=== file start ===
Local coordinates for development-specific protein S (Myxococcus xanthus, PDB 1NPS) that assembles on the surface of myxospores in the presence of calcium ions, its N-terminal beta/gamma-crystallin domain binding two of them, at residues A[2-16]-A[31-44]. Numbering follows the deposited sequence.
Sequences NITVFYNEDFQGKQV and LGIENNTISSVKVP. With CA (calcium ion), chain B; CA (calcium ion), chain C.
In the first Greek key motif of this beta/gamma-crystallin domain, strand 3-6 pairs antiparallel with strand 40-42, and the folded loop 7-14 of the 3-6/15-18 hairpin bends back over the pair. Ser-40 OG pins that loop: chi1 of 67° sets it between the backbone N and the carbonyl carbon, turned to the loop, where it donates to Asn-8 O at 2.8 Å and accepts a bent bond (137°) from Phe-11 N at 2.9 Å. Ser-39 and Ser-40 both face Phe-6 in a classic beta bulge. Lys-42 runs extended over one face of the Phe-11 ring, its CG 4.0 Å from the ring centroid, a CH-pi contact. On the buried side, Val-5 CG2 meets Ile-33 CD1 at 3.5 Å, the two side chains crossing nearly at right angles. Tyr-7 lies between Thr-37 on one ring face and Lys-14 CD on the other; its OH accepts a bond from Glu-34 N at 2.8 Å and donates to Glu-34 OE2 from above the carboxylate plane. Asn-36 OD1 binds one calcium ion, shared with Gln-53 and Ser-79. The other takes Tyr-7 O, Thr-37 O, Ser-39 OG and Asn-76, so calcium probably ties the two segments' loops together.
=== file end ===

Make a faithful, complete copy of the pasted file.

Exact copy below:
Local coordinates for development-specific protein S (Myxococcus xanthus, PDB 1NPS) that assembles on the surface of myxospores in the presence of calcium ions, its N-terminal beta/gamma-crystallin domain binding two of them, at residues A[2-16]-A[31-44]. Numbering follows the deposited sequence.
Sequences NITVFYNEDFQGKQV and LGIENNTISSVKVP. With CA (calcium ion), chain B; CA (calcium ion), chain C.
In the first Greek key motif of this beta/gamma-crystallin domain, strand 3-6 pairs antiparallel with strand 40-42, and the folded loop 7-14 of the 3-6/15-18 hairpin bends back over the pair. Ser-40 OG pins that loop: chi1 of 67° sets it between the backbone N and the carbonyl carbon, turned to the loop, where it donates to Asn-8 O at 2.8 Å and accepts a bent bond (137°) from Phe-11 N at 2.9 Å. Ser-39 and Ser-40 both face Phe-6 in a classic beta bulge. Lys-42 runs extended over one face of the Phe-11 ring, its CG 4.0 Å from the ring centroid, a CH-pi contact. On the buried side, Val-5 CG2 meets Ile-33 CD1 at 3.5 Å, the two side chains crossing nearly at right angles. Tyr-7 lies between Thr-37 on one ring face and Lys-14 CD on the other; its OH accepts a bond from Glu-34 N at 2.8 Å and donates to Glu-34 OE2 from above the carboxylate plane. Asn-36 OD1 binds one calcium ion, shared with Gln-53 and Ser-79. The other takes Tyr-7 O, Thr-37 O, Ser-39 OG and Asn-76, so calcium probably ties the two segments' loops together.